(Central News Agency, Taipei, 19th) Chinese President Xi Jinping denied in the United States that he has plans to invade Taiwan in 2027 or 2035. U.S. strategic and security experts said that this shows that China believes that now is not the right time to escalate tensions and is taking military action for the future. Buy time.
Xi Jinping held talks with US President Joe Biden on the 15th, San Francisco time. After the meeting, US officials revealed that Xi Jinping said that he had heard various reports from the United States that China planned to take military action in 2027 or 2035, “but there was no such thing at all.” A plan that no one had ever mentioned to him.” U.S. officials described Xi Jinping as “appearing to be a little angry” when he made these remarks.
Voice of America reported on the 18th that Andrew A. Michta, director of the Scowcroft Center for Strategy and Security at the Atlantic Council, a Washington think tank, believed that Xi Jinping’s remarks showed that China The authorities believe that this is not the right time to escalate tensions, but at the same time are buying time for future military action.
He said that Xi Jinping meant that the Chinese leadership has decided that now is not the time to really have another confrontation and that they are working to deescalate these tensions. Like the Russian military buildup, China’s military buildup is not aimed at deterrence. , “actually preparing for offensive operations.”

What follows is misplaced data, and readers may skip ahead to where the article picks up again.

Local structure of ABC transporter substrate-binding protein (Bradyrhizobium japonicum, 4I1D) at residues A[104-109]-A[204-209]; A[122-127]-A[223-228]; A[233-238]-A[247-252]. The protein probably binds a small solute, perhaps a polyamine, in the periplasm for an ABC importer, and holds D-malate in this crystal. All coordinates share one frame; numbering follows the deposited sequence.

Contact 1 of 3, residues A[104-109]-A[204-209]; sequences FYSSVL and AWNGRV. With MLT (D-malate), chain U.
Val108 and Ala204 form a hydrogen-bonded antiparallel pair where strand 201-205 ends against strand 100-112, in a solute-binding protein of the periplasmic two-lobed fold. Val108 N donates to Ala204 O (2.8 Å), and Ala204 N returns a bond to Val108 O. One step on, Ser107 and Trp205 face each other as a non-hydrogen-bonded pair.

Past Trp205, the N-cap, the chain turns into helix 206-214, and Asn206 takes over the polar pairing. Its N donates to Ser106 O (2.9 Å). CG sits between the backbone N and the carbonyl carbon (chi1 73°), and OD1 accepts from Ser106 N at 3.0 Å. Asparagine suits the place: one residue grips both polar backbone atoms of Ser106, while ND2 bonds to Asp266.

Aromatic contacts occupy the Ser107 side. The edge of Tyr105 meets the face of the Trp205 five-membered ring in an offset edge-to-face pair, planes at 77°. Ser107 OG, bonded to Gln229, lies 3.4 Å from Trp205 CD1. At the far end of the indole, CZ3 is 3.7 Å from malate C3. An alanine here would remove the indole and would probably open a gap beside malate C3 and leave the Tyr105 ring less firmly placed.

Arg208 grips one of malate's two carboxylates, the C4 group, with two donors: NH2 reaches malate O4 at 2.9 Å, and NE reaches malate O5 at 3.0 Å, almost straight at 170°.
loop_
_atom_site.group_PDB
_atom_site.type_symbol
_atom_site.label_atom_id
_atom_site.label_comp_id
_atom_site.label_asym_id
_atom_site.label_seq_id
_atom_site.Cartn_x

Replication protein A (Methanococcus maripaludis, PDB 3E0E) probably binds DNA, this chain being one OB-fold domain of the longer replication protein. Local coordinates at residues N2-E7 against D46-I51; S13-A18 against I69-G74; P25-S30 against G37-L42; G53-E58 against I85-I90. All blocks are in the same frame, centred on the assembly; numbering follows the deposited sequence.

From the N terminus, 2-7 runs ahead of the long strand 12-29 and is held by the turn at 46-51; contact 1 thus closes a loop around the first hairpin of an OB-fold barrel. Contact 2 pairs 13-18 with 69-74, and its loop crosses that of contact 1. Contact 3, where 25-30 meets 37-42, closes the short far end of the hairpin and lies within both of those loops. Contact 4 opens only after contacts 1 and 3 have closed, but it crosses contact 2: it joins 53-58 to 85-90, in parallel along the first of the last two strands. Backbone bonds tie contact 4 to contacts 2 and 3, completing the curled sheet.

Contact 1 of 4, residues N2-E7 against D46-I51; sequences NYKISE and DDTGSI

He said that the potential conflict between the United States and China in the Indo-Pacific region is part of a global battlefield that may gradually take shape, with the United States and its democratic allies on one side and Russia, China, North Korea and Iran on the other. Structural problems will remain, and they will not be solved by a single bilateral meeting between President Xi Jinping and President Biden.
In addition, one of the main achievements of this visit to Xi is the restoration of the communication mechanism between the two militaries.
But Eric Hundman, a senior research analyst at the China Research Department of BluePath Labs, a U.S. security and defense consultancy, said the resumption of the military exchange mechanism at least represents a pause in the deterioration of relations. But these dialogue mechanisms do not have much weight in improving communication between the two militaries.
He Shurui said that China’s history proves that when a crisis does occur, these talks and communication channels are usually not used.
Dennis Wilder, a senior researcher at Georgetown University and a former White House National Security Council official, said at a seminar on November 16 that China only gave a “half-set” commitment to restarting military communication channels, and the two sides only restarted working-level maritime affairs. The discussion did not reopen to more strategic discussions between the U.S. Department of Defense and the Central Military Commission of the Communist Party of China.
In addition, Richard Fisher, Jr., a senior researcher at the International Assessment and Strategy Center, a US think tank, said that the United States’ efforts to pursue dialogue with the Chinese People’s Liberation Army in order to enhance mutual trust between the two militaries have so far proven to be meaningless.
Fisher said the Chinese military has no power under the leadership of the Communist Party of China; the Communist Party of China has full power over the People’s Liberation Army. (Editor: Tang Peijun/Wu Baiwei) 1121119